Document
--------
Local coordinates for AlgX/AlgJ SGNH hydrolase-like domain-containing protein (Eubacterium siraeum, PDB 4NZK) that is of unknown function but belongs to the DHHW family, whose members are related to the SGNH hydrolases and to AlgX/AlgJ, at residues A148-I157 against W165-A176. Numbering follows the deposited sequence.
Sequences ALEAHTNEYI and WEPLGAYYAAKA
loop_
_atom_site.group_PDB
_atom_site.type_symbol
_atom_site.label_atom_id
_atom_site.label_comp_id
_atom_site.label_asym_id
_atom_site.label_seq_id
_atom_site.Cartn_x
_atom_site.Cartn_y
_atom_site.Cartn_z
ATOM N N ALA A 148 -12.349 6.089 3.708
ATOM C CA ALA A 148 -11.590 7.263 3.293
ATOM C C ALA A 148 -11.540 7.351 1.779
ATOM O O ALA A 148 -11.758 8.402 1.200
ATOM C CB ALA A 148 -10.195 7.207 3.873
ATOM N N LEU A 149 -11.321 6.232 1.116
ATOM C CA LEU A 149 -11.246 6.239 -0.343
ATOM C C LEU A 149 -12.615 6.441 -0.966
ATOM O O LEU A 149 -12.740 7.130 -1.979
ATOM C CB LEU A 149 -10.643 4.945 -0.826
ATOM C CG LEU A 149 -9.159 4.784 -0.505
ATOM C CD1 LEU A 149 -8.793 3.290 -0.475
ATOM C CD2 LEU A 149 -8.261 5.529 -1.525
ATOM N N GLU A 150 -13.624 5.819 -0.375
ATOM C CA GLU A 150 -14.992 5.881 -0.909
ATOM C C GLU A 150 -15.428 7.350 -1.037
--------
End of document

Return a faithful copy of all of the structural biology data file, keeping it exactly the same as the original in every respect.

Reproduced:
Local coordinates for AlgX/AlgJ SGNH hydrolase-like domain-containing protein (Eubacterium siraeum, PDB 4NZK) that is of unknown function but belongs to the DHHW family, whose members are related to the SGNH hydrolases and to AlgX/AlgJ, at residues A148-I157 against W165-A176. Numbering follows the deposited sequence.
Sequences ALEAHTNEYI and WEPLGAYYAAKA
loop_
_atom_site.group_PDB
_atom_site.type_symbol
_atom_site.label_atom_id
_atom_site.label_comp_id
_atom_site.label_asym_id
_atom_site.label_seq_id
_atom_site.Cartn_x
_atom_site.Cartn_y
_atom_site.Cartn_z
ATOM N N ALA A 148 -12.349 6.089 3.708
ATOM C CA ALA A 148 -11.590 7.263 3.293
ATOM C C ALA A 148 -11.540 7.351 1.779
ATOM O O ALA A 148 -11.758 8.402 1.200
ATOM C CB ALA A 148 -10.195 7.207 3.873
ATOM N N LEU A 149 -11.321 6.232 1.116
ATOM C CA LEU A 149 -11.246 6.239 -0.343
ATOM C C LEU A 149 -12.615 6.441 -0.966
ATOM O O LEU A 149 -12.740 7.130 -1.979
ATOM C CB LEU A 149 -10.643 4.945 -0.826
ATOM C CG LEU A 149 -9.159 4.784 -0.505
ATOM C CD1 LEU A 149 -8.793 3.290 -0.475
ATOM C CD2 LEU A 149 -8.261 5.529 -1.525
ATOM N N GLU A 150 -13.624 5.819 -0.375
ATOM C CA GLU A 150 -14.992 5.881 -0.909
ATOM C C GLU A 150 -15.428 7.350 -1.037